• Document of guarantee from a fishers association, farmers group, or fishery cooperative stating the owner is a member, or
• Sub-district headman (Gamnan)
• Guarantee document from the village headman may be accepted
• Record in the fishery survey, there are several categories of loss that are eligible for compensation:
i) Support for the recovery of a vessel (i.e. refloatation, or movement of the vessel – since many have been swept some distance inland above the high tide mark).
ii) Support for repairs to a damaged vessel iii) Compensation for vessel loss (or damaged beyond repair)
Source: DOF, Summary of Fisheries Damages Caused by Tsunami. Fishery Information Technology Center, Ministry of Agriculture and Cooperatives.
December 2005. 1-1 pp.
- 41 The tsunami damage in the fisheries sector was very substantial but the Government, semi-Government, private sector, NGOs and international organizations mobilized to help both in terms of funding and fishing materials. Even the exact change in the number of boats and gears before and after tsunami is not clarified yet but it shown increasing in many areas after tsunami.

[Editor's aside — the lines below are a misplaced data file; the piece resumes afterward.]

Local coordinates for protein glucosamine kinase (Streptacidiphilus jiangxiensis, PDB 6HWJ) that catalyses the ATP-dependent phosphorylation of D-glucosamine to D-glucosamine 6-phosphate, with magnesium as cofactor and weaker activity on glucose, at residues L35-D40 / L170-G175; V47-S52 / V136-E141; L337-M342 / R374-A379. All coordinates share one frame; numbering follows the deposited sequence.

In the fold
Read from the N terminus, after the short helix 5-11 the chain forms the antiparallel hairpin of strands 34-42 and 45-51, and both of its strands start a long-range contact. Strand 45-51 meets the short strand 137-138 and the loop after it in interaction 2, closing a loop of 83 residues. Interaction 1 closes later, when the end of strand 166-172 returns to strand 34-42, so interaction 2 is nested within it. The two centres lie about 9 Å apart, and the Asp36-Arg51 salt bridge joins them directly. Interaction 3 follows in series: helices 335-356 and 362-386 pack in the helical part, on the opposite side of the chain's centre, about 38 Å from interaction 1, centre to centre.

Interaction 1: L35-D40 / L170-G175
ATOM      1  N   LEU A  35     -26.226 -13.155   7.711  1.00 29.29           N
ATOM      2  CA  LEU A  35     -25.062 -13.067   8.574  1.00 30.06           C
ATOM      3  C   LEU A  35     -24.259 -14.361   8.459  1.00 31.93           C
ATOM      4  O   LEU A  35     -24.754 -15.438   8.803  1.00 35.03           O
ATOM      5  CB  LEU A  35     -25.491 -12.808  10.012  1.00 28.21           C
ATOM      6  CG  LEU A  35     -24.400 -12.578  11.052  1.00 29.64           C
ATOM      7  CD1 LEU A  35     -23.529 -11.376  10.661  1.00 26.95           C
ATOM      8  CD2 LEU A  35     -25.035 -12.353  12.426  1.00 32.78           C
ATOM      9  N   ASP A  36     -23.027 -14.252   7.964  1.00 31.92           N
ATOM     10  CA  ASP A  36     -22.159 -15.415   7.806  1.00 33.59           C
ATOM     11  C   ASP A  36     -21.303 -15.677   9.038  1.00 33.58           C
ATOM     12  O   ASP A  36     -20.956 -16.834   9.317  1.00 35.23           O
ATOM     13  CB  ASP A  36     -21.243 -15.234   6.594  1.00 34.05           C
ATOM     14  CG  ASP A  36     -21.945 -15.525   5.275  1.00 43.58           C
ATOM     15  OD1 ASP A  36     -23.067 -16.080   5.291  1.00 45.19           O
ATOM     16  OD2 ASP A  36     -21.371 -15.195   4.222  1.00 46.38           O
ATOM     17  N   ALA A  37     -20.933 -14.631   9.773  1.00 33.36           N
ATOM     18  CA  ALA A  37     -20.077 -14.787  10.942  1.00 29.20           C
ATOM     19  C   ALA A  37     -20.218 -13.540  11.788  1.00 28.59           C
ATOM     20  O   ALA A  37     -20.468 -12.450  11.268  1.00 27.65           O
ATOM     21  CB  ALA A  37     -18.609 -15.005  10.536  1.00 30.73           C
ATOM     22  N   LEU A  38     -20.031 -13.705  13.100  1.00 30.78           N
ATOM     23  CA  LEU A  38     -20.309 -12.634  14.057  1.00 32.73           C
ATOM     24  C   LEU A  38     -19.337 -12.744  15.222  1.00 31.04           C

For example, in Ranong Province the data showed 840 fishing vessels and 97 gears lost due to the tsunami, DOF paid cash compensation to all boat owners (Table 7). At the same time the private sector, NGOs and other donors have replaced 1,133 boats and provided fishing gear to 1,785 people. That means a replacement rate ratio of 1.35 boats for every boat lost and a gear replacement ratio of 2.125 per vessel lost.95 Not all of the donated boats are used for fishing, some of them are used in the tourism or aquaculture sectors, but donated fishing gear is absolutely be used for fishing.